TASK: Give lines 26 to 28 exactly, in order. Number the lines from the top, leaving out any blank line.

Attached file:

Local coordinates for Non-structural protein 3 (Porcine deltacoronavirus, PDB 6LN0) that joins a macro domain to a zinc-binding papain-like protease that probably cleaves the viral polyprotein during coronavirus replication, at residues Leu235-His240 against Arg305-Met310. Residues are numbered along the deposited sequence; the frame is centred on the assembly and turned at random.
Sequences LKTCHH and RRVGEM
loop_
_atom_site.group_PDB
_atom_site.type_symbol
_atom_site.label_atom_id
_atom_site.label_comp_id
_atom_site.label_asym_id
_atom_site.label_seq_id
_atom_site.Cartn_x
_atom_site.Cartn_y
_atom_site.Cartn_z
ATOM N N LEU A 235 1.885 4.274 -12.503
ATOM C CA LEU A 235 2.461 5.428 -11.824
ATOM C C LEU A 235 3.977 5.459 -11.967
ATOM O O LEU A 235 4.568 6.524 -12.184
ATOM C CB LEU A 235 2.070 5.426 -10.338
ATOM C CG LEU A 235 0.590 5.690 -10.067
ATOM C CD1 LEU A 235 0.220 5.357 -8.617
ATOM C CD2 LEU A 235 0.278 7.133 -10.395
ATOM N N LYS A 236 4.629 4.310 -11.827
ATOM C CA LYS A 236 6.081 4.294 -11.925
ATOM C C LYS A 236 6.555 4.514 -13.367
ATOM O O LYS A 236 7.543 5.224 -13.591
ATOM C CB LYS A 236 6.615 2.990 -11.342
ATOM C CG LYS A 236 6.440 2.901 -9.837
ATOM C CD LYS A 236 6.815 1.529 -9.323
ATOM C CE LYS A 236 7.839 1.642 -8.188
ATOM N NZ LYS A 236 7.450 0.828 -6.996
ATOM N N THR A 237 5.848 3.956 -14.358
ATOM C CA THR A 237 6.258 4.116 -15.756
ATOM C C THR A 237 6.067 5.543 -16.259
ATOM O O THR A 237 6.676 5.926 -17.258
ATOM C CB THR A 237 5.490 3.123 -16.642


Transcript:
ATOM C CG LYS A 236 6.440 2.901 -9.837
ATOM C CD LYS A 236 6.815 1.529 -9.323
ATOM C CE LYS A 236 7.839 1.642 -8.188